Washington’s Farewell: The Founding Father’s Warning to Future Generations, by John Avlon (Simon & Schuster, 368 pp., $27)
Books about specific presidential addresses have become commonplace. In recent decades, we have been treated to book-length studies of Lincoln’s Gettysburg Address and Second Inaugural Address, Eisenhower’s Farewell Address, and Kennedy’s Inaugural Address. John Avlon’s Washington’s Farewell will take its place as one of the best of this expanding and increasingly popular genre.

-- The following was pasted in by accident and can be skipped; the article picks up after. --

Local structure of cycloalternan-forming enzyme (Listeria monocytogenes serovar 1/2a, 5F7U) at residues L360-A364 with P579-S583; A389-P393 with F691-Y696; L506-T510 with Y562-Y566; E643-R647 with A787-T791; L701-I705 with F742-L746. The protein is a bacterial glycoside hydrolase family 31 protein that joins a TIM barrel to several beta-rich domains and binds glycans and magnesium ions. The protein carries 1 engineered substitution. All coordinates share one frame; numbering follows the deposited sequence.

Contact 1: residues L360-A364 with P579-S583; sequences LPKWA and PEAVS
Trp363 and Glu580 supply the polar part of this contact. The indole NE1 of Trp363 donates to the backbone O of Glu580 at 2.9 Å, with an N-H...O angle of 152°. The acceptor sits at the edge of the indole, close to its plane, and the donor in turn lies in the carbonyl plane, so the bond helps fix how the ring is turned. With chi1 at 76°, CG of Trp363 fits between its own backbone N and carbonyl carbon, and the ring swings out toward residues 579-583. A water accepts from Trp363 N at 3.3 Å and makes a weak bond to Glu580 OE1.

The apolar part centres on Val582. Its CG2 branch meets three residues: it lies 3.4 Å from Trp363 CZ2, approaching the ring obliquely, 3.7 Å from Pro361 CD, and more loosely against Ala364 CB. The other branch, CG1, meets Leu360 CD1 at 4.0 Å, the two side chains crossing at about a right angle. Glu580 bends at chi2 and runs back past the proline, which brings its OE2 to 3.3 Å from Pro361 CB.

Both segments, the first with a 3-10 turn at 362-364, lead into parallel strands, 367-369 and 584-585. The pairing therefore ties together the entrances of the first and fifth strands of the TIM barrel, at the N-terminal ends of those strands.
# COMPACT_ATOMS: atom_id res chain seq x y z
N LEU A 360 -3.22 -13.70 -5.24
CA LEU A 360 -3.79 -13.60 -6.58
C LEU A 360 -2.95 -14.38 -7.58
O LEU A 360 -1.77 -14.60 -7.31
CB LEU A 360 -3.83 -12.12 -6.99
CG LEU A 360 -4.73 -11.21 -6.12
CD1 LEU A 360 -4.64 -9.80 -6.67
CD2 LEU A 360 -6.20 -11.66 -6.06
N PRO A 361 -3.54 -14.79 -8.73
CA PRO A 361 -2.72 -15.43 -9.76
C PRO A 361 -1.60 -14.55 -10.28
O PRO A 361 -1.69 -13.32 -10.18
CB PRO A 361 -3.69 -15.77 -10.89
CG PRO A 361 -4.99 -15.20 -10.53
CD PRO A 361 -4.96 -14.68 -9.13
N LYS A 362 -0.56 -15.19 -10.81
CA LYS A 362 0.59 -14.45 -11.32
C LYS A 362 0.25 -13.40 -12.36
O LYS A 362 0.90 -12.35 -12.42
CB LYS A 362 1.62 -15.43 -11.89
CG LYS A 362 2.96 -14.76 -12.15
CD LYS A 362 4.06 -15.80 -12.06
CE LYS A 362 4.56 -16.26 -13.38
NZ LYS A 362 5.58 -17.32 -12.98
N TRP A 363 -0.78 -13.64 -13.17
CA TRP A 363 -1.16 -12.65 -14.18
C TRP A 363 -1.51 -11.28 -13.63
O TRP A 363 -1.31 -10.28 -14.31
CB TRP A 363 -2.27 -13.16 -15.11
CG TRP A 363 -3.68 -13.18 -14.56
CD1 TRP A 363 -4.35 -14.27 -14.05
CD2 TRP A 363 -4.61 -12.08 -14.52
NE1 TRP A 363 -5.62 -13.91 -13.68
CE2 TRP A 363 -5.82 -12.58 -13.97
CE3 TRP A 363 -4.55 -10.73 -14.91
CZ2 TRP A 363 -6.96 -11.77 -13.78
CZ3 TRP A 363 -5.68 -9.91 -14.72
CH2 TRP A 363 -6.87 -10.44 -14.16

Unlike the messages that inspired those previous studies, Washington’s Farewell Address was not delivered orally before spectators. He submitted the 6,088-word document to a newspaper in the run-up to the 1796 presidential election. Washington had an announcement of particular importance to make: that he was stepping down at the end of his second term as president. This news, certain to capture readers’ attention, provided an opportunity for Washington to pass along advice to his countrymen as to how they might best preserve the hard-gained fruits of the American experiment in self-government. A master of timing, Washington, in choosing this particular venue to attract the widest possible audience, demonstrated once again that he was every inch the “great actor” his vice president, John Adams, proclaimed him to be.